If a customer provides goods and/or services to assist an entity in fulfilling its contract, the entity should assess whether it obtains control of such goods or services. In the event that the entity does obtain control of such goods and services, the goods and services will be considered to be non-cash consideration and should be accounted for as such.

This document will provide a brief snapshot regarding the treatment which IFRS 15 prescribes when accounting for non-cash consideration.

  1. What is non-cash consideration?
    Non-cash consideration can typically be defined as consideration which is received or receivable by the customer which is in a form other than cash.Examples of non-cash consideration typically include:
    ➢ Shares
    ➢ Material, equipment and labor
    ➢ Contribution of assets from the customer for the purposes of the contract being met where the entity gains control of these assets.
  2. How should non-cash consideration be measured?
    IFRS 15 prescribes that an entity shall measure the non-cash consideration (or promise of non-cash consideration) at fair value as defined in IFRS 13. Therefore, the fair value of such the non-cash consideration (or promise of non-cash consideration) should be as at the measurement date of the transaction, which would typically be the transaction date. It is therefore extremely important to ensure that your client has accounted for the fair value of any non-cash consideration receivable at the correct date.Note that if an entity cannot reasonably estimate the fair value of the non-cash consideration, the entity shall measure the consideration indirectly by reference to the stand-alone selling
    price of the goods or services promised to the customer (or class of customer) in exchange for the consideration.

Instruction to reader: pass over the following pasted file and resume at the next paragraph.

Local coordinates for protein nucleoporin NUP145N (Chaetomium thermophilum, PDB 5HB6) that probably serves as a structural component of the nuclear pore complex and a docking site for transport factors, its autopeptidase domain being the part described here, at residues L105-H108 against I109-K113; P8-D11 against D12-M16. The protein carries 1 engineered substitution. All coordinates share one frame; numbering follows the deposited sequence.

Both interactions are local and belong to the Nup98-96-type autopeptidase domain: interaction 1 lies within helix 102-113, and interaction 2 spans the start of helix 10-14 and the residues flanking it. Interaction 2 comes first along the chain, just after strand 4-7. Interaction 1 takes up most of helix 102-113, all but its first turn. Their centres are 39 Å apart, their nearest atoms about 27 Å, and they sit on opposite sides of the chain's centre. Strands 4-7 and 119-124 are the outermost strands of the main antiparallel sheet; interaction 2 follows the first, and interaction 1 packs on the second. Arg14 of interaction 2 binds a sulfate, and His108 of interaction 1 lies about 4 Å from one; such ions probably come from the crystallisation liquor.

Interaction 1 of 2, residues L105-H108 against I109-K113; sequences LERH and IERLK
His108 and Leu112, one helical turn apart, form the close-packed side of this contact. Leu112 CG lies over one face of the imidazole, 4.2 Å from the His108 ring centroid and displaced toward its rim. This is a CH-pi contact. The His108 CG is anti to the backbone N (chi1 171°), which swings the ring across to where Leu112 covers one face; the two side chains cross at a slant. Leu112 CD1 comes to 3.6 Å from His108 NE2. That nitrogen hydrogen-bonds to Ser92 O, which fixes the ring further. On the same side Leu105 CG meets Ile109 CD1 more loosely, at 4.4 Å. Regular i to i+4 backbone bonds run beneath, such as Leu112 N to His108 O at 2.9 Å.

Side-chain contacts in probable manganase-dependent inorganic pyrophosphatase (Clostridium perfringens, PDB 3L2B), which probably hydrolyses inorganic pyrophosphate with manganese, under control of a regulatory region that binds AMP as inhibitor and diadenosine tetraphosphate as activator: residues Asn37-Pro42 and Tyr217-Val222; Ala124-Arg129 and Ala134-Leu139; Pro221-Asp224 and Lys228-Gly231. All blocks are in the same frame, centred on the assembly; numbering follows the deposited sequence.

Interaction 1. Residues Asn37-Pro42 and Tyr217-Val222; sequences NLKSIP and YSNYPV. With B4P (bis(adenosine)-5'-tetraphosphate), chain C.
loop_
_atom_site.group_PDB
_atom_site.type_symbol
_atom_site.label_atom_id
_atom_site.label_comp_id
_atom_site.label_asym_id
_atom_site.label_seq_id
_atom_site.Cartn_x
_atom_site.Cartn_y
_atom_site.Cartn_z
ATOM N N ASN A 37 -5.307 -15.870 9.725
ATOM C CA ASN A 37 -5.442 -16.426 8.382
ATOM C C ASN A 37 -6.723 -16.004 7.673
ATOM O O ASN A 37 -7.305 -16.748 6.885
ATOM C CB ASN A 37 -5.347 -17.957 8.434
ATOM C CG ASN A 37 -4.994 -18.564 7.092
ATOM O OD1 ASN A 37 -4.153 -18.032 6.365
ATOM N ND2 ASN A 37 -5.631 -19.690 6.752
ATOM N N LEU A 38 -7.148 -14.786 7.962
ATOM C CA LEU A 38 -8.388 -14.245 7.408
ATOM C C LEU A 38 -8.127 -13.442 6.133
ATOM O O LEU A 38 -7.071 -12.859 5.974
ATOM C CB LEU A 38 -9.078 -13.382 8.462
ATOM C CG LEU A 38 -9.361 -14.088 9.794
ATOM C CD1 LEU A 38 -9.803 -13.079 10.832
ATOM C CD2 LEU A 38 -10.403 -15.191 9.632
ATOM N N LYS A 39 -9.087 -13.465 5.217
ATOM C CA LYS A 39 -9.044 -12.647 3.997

3. How should subsequent changes in fair value of the non-cash consideration receivable be accounted for?
    If the fair value of the non-cash consideration promised by a customer varies for reasons other than only the form of the consideration (for example, the fair value could vary because of
    the entity performance), an entity shall apply the requirements in paragraphs 56 – 58 of IFRS 15.

Remember to take note of the following important points when accounting for non-cash consideration:

  • The general rule to follow is that if the consideration in the contract is received or is to be received in a form other than cash, the entity will measure such non-cash consideration at
    fair value, as defined in IFRS 13.
  • The requirements of IFRS 13 with regards to the measurement therefore need to be applied when accounting for non-cash consideration.
  • It is also crucial to note that, in accordance with IFRS 13, fair value is market-based measure of an exit price that is receivable and NOT an entity-specific value.
  • Therefore, an entity’s intention with regards to any non-cash consideration received (for example, an asset) is not relevant for the purposes of determining its fair value.